Systematic reviews have estimated a three-fold increase in active TB in people with diabetes101,102 and risk appears especially high in those with poor glycemic control, insulin dependence and higher Hba1c.103–105
The clinical manifestations of TB are altered by the presence of diabetes. Observational studies suggest people with diabetes are more likely to have cavitary and sputum smear-positive disease but less likely to have extra-pulmonary disease.106–109
Hyperglycemia and poorly controlled diabetes have also been correlated with worse TB treatment outcomes. Multiple retrospective studies observe that people with both TB and diabetes experience delayed sputum culture conversion and higher rates of treatment failure, relapse, mortality and acquisition of rifampin resistance.107,110–114
The prevalence of diabetes in people with newly diagnosed active TB can range up to 25% when routine testing is employed (see Chapter 1: Epidemiology of Tuberculosis in Canada, Figure 11). This has been demonstrated in both high TB-incidence and low TB-incidence countries.115–119 In one Canadian study, diabetes was present in 19.7% of people with active TB.120 Thus, screening for diabetes in patients with active TB is recommended and measurement of glycosylated hemoglobin A1C percentage is commonly used.121–123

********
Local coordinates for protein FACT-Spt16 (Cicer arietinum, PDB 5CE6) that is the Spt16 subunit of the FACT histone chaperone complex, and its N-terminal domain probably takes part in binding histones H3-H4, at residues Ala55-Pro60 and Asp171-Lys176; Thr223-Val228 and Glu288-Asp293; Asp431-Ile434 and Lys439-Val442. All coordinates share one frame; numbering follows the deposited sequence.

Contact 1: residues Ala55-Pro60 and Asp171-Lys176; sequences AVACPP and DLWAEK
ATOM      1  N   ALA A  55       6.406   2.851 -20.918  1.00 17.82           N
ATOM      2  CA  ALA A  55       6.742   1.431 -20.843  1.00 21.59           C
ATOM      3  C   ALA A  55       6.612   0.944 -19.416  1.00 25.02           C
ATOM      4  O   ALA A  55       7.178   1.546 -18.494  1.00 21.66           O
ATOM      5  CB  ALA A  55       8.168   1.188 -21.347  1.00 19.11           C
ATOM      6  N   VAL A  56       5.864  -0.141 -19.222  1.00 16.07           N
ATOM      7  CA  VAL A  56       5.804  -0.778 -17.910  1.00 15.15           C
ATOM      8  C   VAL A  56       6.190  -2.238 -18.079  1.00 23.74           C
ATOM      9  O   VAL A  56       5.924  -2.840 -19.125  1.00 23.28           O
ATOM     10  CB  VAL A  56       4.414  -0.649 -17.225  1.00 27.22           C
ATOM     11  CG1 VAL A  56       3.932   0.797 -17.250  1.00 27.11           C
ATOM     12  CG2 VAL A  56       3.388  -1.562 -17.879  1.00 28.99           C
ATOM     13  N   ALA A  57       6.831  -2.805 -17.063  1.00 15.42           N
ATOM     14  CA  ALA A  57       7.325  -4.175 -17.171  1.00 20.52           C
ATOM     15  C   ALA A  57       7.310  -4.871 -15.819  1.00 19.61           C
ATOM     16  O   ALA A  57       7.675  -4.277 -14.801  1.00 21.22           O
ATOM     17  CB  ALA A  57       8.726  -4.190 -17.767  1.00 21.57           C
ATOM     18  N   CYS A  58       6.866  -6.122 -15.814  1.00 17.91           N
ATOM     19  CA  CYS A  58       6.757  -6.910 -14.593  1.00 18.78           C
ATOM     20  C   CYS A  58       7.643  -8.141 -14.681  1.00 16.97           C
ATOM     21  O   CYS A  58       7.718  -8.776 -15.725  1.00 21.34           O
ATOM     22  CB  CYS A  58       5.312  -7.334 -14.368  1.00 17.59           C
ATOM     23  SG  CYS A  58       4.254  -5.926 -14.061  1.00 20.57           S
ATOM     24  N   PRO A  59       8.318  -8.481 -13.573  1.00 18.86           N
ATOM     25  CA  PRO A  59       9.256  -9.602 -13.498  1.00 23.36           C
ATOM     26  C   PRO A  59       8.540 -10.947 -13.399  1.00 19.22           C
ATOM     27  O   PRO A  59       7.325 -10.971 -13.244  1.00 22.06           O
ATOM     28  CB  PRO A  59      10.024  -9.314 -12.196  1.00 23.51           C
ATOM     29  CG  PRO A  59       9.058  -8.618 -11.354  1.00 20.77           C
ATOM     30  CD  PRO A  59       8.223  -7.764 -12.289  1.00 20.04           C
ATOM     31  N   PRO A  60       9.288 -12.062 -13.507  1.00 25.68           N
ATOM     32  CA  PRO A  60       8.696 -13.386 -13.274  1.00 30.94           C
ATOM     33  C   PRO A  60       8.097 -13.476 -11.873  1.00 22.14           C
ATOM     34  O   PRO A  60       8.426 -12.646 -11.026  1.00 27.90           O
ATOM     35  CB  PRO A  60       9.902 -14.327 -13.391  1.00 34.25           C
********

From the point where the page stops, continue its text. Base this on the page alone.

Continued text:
Good practice statement
At the time of diagnosis of TB disease, routine screening for diabetes through measurement of glycosylated hemoglobin A1C percentage is suggested and those diagnosed with diabetes should be linked to a diabetes care provider.
Optimization of glycemic control is associated with improved TB treatment outcomes.109,111,124–126 People diagnosed with diabetes during their TB care should receive a referral to a diabetes care provider for long-term management.
Peak serum TB drug concentrations are frequently low in people with diabetes and this may contribute to the poorer TB treatment outcomes seen in this population.3,28,29,33,127 It is not entirely clear how diabetes effects the pharmacokinetics of TB drugs, but increased body weight and gastroparesis with delayed absorption have been suggested as potential factors.127–129 At least one observational study has linked the routine measurement of serum TB drug concentrations in diabetic patients with faster microbiological response to TB treatment.130
Longer treatment duration may be required in people with diabetes. In one large country-wide registry of people under treatment for pulmonary TB in Taiwan, higher relapse rates seen in people with diabetes was mitigated when TB treatment was extended to 9 months total.107 However, the impact of treatment extension was small; of 12,688 people with diabetes and TB, relapse rates were 2.23% in those who received 6 months of treatment and 2.00% in those receiving 9 months (aHR 0.75 (95% CI, 0.59-0.97).
We conditionally recommend that for people with poorly controlled diabetes or evidence of gastroparesis, serum TB drug concentrations be used to optimize drug dosing (poor evidence).
We conditionally recommend treatment extension to 9 months for those with diabetes and cavitary pulmonary or disseminated TB disease (poor evidence).
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